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Kraemer awarded Finnish honorary PhD

Kam King
September 06, 2016

Kinesiology professor receives honorary doctorate from University of Jyväskylä

William Kraemer William Kraemer



It’s not often that William Kraemer will don formal white-tie attire — complete with a tailcoat, waistcoat, bow tie and top hat — but this summer, a prestigious honor called for it.

On Aug. 13, the professor of kinesiology was awarded an honorary doctorate in health sciences by the University of Jyväskylä, in Jyväskylä, Finland. The university’s highest academic award recognized him for the impressive strides that he has made in exercise physiology, endocrine biology, sports medicine and resistance-training research.

"With honorary doctorates, (our) university honors the recipients for their significant (contributions to) the university and society,” said Matti Manninen, rector of the University of Jyväskylä.

Kraemer’s significant contributions include a partnership with the university’s Department of Biology of Physical Activity that has spanned almost two decades and has made an impact on the health of countless individuals worldwide. 

Collaborative work that improves strength and performance

Kraemer first visited the University of Jyväskylä in 1994, while he served as a professor and director of the Laboratory for Sports Medicine at Pennsylvania State University. Today, he continues his partnership with the Finnish institution as an adjunct professor.

“When I first spent time in Finland, we started off studying the aging population,” said Kraemer. “We studied muscle interventions to support those who are anywhere from 60 to 90 years old.”

Kraemer was interested in the role that resistance training played in helping older individuals, especially those experiencing sarcopenia — the loss of muscle tissue during the aging process — increase their strength.

Working alongside Keijo Häkkinen, professor and chair of Jyväskylä’s Department of Biology of Physical Activity, and his team, Kraemer researched neuromuscular adaptions during strength and endurance training to support elite athletes, aging men and women and military personnel. As a past commissioned officer in the U.S. Army’s Medical Service Corp and father of a son in the military, Kraemer has a vested interest in studying the effect that successful strength-training has on warfighters. A partnership with Finnish military forces allowed Kraemer and his research team to explore fitness, stress physiology and recovery with those who would be most impacted by his findings.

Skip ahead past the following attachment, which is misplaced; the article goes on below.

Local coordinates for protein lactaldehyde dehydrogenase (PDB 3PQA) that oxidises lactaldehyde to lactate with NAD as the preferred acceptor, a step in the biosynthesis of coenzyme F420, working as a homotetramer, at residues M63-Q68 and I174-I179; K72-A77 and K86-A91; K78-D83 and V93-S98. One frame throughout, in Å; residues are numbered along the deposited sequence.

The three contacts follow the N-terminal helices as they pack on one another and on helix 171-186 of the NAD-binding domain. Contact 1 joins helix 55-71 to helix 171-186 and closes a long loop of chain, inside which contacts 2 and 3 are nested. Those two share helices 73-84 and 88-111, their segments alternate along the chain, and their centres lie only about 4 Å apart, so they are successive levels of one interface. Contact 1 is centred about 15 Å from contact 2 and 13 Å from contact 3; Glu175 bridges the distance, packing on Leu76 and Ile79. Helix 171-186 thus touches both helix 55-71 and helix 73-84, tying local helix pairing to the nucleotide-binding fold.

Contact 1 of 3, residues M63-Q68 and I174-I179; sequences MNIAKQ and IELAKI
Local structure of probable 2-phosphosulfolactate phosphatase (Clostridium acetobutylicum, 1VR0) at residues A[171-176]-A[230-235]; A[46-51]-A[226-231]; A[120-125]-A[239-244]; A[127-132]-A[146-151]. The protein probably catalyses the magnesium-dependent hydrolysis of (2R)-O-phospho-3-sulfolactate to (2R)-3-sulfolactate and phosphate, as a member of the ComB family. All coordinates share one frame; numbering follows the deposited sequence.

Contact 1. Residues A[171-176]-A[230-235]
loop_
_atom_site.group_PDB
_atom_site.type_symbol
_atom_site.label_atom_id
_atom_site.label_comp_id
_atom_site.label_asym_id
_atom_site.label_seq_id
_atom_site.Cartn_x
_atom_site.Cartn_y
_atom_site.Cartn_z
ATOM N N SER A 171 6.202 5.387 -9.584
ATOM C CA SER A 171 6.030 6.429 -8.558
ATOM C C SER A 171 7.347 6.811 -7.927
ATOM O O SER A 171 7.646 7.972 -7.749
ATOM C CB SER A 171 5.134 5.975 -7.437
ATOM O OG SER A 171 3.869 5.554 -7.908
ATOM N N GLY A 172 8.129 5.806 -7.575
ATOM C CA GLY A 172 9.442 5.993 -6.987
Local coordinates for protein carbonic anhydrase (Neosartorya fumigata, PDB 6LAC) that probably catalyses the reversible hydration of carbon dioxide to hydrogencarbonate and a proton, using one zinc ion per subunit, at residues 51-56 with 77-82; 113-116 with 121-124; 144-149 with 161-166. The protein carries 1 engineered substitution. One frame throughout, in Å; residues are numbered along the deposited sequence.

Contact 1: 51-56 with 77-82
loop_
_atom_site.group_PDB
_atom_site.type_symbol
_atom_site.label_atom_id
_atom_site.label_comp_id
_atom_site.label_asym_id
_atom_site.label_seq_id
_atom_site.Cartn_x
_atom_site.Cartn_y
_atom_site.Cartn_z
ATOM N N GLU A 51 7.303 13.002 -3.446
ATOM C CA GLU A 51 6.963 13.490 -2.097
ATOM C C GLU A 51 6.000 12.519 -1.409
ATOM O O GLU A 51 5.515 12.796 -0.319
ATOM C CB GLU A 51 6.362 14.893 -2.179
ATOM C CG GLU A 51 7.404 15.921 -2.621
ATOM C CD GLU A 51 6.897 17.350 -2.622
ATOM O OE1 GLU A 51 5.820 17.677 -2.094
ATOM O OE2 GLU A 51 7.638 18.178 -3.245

Kraemer’s work has made such an impression on Finland, and in the field of kinesiology, that he was named the first non-Finnish recipient of the University of Jyväskylä’s prestigious University Medallion in 2009, an honor he shares with former presidents of the country.

Sharing knowledge with the next generation of experts

Considered one of the world’s preeminent scholars in the study of physiology and endocrinology of resistance training, Kraemer’s scholarly impact is impressive. Over his career, he has published more than 450 peer-reviewed scientific publications, 100 chapters and 12 books. In addition to having more than 50,000 citations and an H index of 118 according to Harzing’s Publish or Perish, Kraemer received the 2015 Expertscape Award — naming him the nation’s top expert in resistance training research.

To Kraemer, those honors would mean nothing if he were not able to also impart that knowledge to the next generation of researchers. He has mentored more than 30 PhD students, 100 Master’s students and countless undergraduates.

“I want to help expose our students to a world of discovery that will help them see how important it is to make discoveries and push their body of knowledge forward,” he said.

To Kraemer, academia isn’t a solo sport. It’s a team effort. “It’s important to remember that research is never completed by just one person,” he said.

“Our work is done with touted groups of investigators and students. I’ve been very fortunate over the years to have great teams of individuals working hard to put out some impressive discoveries.”



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